Scientists at NPL and PAL are very excited about the new technology as it looks to be flexible, offering the potential for application in a whole range of future measuring devices, from inexpensive, lower-accuracy devices such as the newly developed ultrasonic power meter, to more sophisticated meters which might replace traditional radiation force measuring devices. Dr Zeqiri adds, “The method looks to be fairly sensitive which means it might be developed to detect low ultrasonic powers, perhaps even down to a few mW or so.”
Key to the simplicity, efficiency and low cost of the power meter are the principles and materials used in its construction.
To address the problem of cost, NPL needed to find an alternative to conventional methods of measuring radiation force as a means of verifying the accuracy of ultrasound equipment. Conventional measuring devices (radiation forcebalances ) offer a highly accurate measurement of power output (to between ±7% and ±10% – well within the ±20% specified standard for physiotherapy ultrasound equipment), but are cumbersome, and costly to manufacture. More importantly, physiotherapists are not trained in the use of such equipment and have to rely on the availability of medical physicists to carry out the tests. Equipment is time-consuming to set up and, taking at least 15 minutes to carry out the check. This represents an ineffective use of practitioners’ time.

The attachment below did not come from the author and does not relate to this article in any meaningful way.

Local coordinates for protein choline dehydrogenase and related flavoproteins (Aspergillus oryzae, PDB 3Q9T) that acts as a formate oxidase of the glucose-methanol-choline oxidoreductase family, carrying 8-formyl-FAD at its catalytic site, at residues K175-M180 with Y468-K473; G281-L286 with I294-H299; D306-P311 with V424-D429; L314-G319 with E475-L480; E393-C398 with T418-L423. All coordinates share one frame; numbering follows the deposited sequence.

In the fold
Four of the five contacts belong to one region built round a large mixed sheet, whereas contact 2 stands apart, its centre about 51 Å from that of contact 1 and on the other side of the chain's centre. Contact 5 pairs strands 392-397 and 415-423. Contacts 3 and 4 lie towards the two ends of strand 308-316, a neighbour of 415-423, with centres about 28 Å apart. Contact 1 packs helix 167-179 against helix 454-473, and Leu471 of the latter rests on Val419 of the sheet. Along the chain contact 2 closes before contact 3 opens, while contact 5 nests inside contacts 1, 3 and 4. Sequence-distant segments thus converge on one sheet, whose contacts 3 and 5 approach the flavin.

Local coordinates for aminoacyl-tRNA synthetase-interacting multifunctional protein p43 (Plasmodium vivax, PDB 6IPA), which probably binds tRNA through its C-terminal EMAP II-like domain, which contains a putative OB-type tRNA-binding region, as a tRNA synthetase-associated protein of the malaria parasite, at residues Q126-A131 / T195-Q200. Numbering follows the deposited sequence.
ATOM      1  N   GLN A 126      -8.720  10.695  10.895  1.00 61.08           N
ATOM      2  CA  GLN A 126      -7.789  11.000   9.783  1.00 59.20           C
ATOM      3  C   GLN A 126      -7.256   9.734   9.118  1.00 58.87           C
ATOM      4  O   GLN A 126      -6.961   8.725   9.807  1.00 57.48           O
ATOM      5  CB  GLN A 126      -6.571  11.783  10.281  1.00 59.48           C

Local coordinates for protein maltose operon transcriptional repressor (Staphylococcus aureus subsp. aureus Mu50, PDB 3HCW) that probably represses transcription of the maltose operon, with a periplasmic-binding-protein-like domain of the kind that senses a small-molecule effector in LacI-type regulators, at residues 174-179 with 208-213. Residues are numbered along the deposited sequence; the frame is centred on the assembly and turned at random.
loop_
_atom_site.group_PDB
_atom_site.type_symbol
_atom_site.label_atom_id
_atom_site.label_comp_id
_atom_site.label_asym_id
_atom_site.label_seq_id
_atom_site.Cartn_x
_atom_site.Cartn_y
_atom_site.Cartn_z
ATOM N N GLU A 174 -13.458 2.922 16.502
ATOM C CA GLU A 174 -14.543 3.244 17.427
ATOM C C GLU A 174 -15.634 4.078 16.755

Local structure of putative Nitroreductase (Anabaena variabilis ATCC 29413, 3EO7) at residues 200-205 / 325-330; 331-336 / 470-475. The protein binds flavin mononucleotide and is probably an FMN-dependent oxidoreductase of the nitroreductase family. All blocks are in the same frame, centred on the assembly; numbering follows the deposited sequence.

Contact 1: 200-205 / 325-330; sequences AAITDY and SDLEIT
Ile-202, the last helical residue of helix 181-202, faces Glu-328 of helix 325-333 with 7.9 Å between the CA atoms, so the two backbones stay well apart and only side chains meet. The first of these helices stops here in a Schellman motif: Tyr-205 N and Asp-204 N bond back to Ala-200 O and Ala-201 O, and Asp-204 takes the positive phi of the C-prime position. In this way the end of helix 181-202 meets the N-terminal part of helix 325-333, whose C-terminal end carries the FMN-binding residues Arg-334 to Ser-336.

Working in partnership with PAL, NPL looked into the viability of using solid-state principles – rather than radiation force measurement – to achieve a measuring system. Using the known pyroelectric properties of polyvinylidene fluoride (pvdf) and the specially designed polyurethane rubber material, the team came up with a device which is not only considerably cheaper to produce, but which has the added advantage of being portable and extremely simple to use.
The power meter consists of a plastic cup-shaped vessel approximately 100mm in outside diameter and 40mm deep, the upper chamber of which is filled with tap water. A thin membrane of pvdf, only tens of microns thick, is stretched across the upper chamber of the vessel. This membrane is backed with a polyurethane rubber derived from a material originally developed for use as anti sonar-detection or ‘stealth’ coatings on submarines. At the frequencies of interest, this unique material acts as an acoustical absorber capable of absorbing more than 80% of the ultrasonic power within 1mm of the front surface of the absorber. Pic/diag here?. The acoustic energy produced by the treatment head is absorbed within the top surface of the rubber, resulting in a rapid increase of temperature of both the absorber surface and the adjacent pvdf film. Due to the pyroelectric response of the polymer film a voltage is simultaneously generated across the electrodes of the pvdf. The electronic circuitry which captures the largest voltage generated by the thin film, as a measure of the generated power, is neatly encased in the lower chamber of the vessel.